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By Erin Leckie | Photography by Jamie Watling

Have you ever had one of those really bad days (you know, the kind where it seems like the whole world is against you) so you head to the gym to let off a bit of steam? Those can sometimes be the best sessions, and also the most humbling. They leave us feeling too exhausted to be angry, and give us a sense of accomplishment and an ‘everything is going to be alright’ kind of feeling.

When a 15-year-old Parker Cote had one of those days in high school, his older brother Tyler knew exactly what to do. They headed down to the local gym to try to take Parker’s mind off things. I’m sure you can guess what happened next.

“I didn’t know what I was doing, but I remember leaving the gym feeling significantly better than when I got there. It was therapeutic,” said Tyler, and he’s been training consistently ever since.

“I’ve learned significantly more since my first training session, but over the years my regimen has remained relatively unchanged. Obviously I switch up exercises, sets, and reps, and use intensity techniques like supersets and drop sets, but the same basic structure remains.”

Fitness had always been a part of Parker’s life. He started Greco Roman wrestling in third grade, teaching him the values of discipline and dedication very early on. So when he finally started working out with the weights, the basics were already there.

Now dieting and training is an outlet for the young fitness model, who says it keeps him confident and less stressed.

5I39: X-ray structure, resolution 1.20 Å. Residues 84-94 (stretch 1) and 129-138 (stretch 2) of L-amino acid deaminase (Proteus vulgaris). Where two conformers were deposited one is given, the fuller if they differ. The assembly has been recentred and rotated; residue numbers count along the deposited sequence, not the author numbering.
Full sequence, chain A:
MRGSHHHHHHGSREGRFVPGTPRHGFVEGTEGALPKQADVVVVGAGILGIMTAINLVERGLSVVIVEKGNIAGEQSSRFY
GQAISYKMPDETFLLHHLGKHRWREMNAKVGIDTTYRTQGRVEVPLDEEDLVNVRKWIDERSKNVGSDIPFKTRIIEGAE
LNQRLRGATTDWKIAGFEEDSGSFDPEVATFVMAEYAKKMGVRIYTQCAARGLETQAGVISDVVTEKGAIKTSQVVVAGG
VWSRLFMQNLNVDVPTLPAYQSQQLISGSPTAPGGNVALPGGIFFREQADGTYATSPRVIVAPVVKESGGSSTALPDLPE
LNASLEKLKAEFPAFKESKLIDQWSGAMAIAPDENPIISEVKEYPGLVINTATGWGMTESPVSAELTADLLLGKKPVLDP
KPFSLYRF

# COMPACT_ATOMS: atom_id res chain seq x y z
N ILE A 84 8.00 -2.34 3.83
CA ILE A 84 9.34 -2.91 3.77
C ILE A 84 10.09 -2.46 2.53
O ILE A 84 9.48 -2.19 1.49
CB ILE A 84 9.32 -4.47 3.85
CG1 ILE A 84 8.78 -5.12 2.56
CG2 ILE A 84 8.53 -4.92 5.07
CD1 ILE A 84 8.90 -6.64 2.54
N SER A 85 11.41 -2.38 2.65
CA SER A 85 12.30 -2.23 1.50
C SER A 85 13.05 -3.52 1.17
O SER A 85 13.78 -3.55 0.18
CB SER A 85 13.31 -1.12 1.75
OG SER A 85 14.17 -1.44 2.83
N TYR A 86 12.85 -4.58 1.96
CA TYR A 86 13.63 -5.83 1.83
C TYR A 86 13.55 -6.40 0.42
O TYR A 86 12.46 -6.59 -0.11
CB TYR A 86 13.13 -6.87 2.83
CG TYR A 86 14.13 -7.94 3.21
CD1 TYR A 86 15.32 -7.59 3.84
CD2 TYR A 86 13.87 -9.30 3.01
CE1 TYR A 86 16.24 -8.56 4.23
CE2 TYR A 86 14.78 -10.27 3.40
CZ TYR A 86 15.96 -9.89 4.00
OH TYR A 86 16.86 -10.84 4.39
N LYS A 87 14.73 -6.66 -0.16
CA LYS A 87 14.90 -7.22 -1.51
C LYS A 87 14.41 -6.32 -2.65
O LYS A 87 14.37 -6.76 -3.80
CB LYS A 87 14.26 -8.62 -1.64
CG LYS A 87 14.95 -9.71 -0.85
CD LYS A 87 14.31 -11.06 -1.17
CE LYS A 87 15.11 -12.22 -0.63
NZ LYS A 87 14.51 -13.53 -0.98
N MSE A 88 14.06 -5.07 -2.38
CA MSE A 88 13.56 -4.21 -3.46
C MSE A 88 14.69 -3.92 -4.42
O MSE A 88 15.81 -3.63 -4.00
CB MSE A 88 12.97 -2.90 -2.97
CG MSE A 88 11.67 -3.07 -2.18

“Looking back to where I started and seeing how far I have come is a great motivator. I started out weighing 65kg, and today weigh 89kg,” he said.

“My favourite part about living the fitness lifestyle is that you get out what you put in. If you work hard and smart, you will reap the benefits, which is not guaranteed in all aspects of life.”

For Parker, it’s all about balance. He believes that in this industry it’s common for people to overdo it by partaking in extreme dieting and training practices, even taking too many supplements. But these behaviours never work out in the long term, which is why people should avoid extremes and keep things balanced.

He also believes that in order to get into the best shape of your life, most people need to overhaul their lifestyles and make some serious changes to current habits. But this will only happen over time; the key is to ease into it.

“The reason most gyms are packed in January, and empty again in February,” says Parker, “is that people try to make overnight changes and their bodies can’t keep up with the new lifestyle. 

“They go from eating fast food every day and working out once a month, to eating plain chicken breast and vegetables and working out every day. The body simply can’t handle that drastic switch. 

“You will have intense cravings and be so tired from the workouts you will give up very quickly.”

On the other hand, if you ease into it by doing two workouts the first week, three for the next couple weeks and so on, you’ll give your mind and body time to adjust. From there, you can ramp up the intensity, tighten up your diet, and get into the best shape of your life.

For the full article, including Parker’s daily meal plan, grab your copy of Men’s Muscle and Health issue 5 or subscribe online!

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